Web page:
A little change in a physician's portfolio, utilizing the predictive power of expense ratios, can make a big difference in his future wealth.
I got a new physician client recently. The first step I took was to totally redo his portfolio. His old portfolio looked something like this.
Fund Symbol / Expense
YAFFX / 1.26 percent
UMBWX / 0.99 percent
TWCGX / 0.97 percent
SGRKX / 0.96 percent
SCETX /1.20 percent
RYTFX / 1.39 percent
PRRDX / 0.85 percent
ODMAX / 1.36 percent
OAKIX / 1.06 percent
OAKEX / 1.41 percent
AEMGX / 1.31 percent
Altogether there were 39 funds in his portfolio. I skipped over a bunch in the list above, but anybody who has read my blog for any period of time should be nearly shouting out what’s wrong with this portfolio.
These Fund Expenses are Too High
Russell Kinnel, Morningstar's director of mutual fund research, published a study in August 2012 entitled, "How Expense Ratios and Star Ratings Predict Success." The results show that expense ratios are the better predictors. Quoting Kinnel: "If there's anything in the whole world of mutual funds that you can take to the bank, it's that expense ratios help you make a better decision. In every single time period and data point tested, low-cost funds beat high-cost funds."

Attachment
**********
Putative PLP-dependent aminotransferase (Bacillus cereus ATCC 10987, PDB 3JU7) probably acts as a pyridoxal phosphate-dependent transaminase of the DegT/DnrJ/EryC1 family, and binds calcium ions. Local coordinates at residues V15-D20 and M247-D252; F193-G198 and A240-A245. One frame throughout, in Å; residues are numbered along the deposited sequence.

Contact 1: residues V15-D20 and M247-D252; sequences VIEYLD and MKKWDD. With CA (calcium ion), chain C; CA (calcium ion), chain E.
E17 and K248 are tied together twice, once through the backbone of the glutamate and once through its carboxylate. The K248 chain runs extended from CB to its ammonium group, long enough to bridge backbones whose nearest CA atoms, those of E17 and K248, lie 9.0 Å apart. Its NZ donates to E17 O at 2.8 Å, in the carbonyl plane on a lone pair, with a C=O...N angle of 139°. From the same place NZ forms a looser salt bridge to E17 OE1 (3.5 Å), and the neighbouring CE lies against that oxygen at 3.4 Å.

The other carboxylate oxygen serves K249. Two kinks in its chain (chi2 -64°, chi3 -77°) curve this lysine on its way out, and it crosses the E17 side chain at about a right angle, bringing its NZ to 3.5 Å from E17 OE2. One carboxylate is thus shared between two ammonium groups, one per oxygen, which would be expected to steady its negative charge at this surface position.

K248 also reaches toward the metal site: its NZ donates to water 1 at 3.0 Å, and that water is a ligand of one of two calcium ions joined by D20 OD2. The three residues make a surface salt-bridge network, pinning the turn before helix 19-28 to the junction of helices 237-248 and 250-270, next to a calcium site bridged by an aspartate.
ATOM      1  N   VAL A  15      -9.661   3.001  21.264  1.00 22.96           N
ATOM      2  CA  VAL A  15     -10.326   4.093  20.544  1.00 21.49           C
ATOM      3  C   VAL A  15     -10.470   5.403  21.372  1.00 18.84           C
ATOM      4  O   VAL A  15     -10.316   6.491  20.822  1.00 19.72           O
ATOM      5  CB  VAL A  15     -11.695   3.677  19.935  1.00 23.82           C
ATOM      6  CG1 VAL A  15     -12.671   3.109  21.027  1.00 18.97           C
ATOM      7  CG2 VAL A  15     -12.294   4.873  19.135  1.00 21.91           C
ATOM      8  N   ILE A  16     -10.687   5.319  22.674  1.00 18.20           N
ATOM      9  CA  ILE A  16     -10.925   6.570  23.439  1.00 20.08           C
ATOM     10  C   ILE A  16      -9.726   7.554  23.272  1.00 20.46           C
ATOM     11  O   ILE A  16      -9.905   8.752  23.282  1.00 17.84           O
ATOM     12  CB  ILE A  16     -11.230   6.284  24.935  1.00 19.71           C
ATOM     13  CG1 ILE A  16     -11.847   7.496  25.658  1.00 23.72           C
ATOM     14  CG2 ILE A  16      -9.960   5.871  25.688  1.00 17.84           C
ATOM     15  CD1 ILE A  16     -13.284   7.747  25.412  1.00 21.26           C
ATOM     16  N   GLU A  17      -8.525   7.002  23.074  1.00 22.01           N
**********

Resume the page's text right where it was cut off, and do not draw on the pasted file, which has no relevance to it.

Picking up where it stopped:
So here are the funds I replaced his portfolio with:
DFQTX / 0.22 percent
DFTWX / 0.49 percent
DFREX / 0.18 percent
VBTIX / 0.07 percent
I reduced his average fund expense from 1.1 percent to 0.24 percent, a saving of 0.86 percent a year. This is nothing to sneer at. Ten years from now, my client will be 8.6 percent wealthier and 20 years from now, he will be at least 17 percent wealthier just by cutting his investment costs.
Talk to your advisor about investment expense.